News Brief: Government Shutdown, Trump Speech, R. Kelly Docu-Series Congressional leaders head back to the White House as the shutdown rolls on. We examine some of the claims the president made in his speech. Lifetime's Surviving R. Kelly generates a lot of interest.
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News Brief: Government Shutdown, Trump Speech, R. Kelly Docu-Series

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News Brief: Government Shutdown, Trump Speech, R. Kelly Docu-Series

News Brief: Government Shutdown, Trump Speech, R. Kelly Docu-Series

News Brief: Government Shutdown, Trump Speech, R. Kelly Docu-Series

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  • <iframe src="https://www.npr.org/player/embed/683501391/683501392" width="100%" height="290" frameborder="0" scrolling="no" title="NPR embedded audio player">
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Congressional leaders head back to the White House as the shutdown rolls on. We examine some of the claims the president made in his speech. Lifetime's Surviving R. Kelly generates a lot of interest.

STEVE INSKEEP, HOST:

What, if anything, changed after President Trump and Democrats made their case on a border wall?

DAVID GREENE, HOST:

Well, we might find out today. Congressional leaders are going to be meeting with the president. Last night, the president asked the American people to reach out to them.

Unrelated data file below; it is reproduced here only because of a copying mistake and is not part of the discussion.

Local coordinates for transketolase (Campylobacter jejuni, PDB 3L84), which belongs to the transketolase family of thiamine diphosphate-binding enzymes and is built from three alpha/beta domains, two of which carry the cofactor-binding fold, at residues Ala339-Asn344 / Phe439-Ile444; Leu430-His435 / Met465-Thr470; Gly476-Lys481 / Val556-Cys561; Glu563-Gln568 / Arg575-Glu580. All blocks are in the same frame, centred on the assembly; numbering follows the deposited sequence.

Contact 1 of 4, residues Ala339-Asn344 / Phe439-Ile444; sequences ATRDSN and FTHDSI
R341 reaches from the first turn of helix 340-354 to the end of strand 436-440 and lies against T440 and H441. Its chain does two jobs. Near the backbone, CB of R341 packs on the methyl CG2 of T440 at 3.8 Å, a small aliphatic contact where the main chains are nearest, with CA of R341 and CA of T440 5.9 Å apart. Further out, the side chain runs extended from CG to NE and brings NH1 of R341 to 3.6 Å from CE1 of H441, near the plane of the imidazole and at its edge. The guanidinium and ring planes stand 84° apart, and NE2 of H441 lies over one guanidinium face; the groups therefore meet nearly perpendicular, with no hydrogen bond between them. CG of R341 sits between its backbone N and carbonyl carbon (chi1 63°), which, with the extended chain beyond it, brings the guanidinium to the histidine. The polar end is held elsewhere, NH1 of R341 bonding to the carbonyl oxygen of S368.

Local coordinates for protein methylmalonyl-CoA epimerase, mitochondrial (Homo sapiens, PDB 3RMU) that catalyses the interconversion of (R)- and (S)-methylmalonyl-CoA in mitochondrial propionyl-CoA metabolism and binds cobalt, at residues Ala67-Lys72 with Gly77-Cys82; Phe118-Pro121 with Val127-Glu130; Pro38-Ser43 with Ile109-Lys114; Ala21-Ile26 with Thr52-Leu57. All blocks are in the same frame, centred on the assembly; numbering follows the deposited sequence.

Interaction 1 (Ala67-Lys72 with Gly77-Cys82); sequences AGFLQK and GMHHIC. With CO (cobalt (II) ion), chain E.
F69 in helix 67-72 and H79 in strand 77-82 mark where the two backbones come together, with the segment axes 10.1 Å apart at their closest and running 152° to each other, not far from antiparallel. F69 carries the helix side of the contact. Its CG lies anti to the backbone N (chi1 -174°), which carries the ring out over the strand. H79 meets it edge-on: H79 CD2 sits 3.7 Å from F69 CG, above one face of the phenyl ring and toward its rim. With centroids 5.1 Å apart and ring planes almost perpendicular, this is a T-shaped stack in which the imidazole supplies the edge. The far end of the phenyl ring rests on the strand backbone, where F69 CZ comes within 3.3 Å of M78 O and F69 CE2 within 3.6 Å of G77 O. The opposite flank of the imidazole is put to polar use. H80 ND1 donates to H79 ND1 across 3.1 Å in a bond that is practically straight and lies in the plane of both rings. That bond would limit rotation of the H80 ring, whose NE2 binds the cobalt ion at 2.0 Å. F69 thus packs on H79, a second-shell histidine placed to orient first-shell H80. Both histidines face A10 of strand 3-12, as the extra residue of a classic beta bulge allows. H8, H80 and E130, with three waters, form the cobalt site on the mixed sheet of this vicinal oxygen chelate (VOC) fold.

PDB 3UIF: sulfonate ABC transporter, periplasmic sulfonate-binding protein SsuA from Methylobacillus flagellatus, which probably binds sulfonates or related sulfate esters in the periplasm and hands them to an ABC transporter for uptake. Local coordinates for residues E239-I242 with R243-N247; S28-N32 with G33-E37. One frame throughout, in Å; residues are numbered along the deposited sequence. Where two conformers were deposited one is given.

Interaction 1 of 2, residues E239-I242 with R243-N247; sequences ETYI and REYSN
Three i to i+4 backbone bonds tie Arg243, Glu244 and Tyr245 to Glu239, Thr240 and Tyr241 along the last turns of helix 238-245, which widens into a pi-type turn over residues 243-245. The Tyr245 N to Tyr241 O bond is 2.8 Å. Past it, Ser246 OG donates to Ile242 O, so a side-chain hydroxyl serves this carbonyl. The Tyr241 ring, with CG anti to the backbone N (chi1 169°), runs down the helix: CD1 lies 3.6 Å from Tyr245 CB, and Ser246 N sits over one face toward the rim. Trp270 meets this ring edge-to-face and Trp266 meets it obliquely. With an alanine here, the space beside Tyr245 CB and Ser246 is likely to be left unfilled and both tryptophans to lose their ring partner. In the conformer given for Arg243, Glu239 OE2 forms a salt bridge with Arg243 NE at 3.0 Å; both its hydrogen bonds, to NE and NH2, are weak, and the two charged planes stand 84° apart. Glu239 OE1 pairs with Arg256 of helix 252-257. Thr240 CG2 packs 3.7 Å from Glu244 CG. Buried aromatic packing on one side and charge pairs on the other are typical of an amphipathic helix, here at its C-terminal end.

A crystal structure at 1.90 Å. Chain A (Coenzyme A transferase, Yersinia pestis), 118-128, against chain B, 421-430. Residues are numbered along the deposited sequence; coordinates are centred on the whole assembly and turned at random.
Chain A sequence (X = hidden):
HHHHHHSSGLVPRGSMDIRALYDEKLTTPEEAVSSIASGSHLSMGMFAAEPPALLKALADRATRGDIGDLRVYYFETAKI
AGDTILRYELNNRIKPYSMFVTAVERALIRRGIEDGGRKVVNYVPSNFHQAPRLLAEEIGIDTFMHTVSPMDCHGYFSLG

(SOUNDBITE OF OVAL OFFICE ADDRESS)

PRESIDENT DONALD TRUMP: To every citizen, call Congress and tell them to, finally, after all of these decades, secure our border.

GREENE: The president blocked routine government spending measures unless they include money for a border wall. He raised the specter of drugs and crime. Afterwards, House Speaker Nancy Pelosi and Senate Minority Leader Chuck Schumer responded.

(SOUNDBITE OF ARCHIVED RECORDING)

NANCY PELOSI: Much of what we heard from President Trump throughout this senseless shutdown has been full of misinformation and even malice. The president has chosen fear.

INSKEEP: NPR national political correspondent Mara Liasson was listening to the speeches and joins us this morning.

Hi there, Mara.

MARA LIASSON, BYLINE: Hi, there.

INSKEEP: So the president used the bully pulpit, as they say. Did you feel any sign of movement or change last night?

LIASSON: I didn't hear any sign of movement. There was nothing in the speech that offered a new compromise, no kind of legalize the DREAMers in exchange for wall funding - that's a compromise that both sides flirted with a while ago. So I think unless congressional leaders and the president come up with something we didn't hear last night today, I don't think we'll make progress in these meetings because neither side is hurting enough politically yet.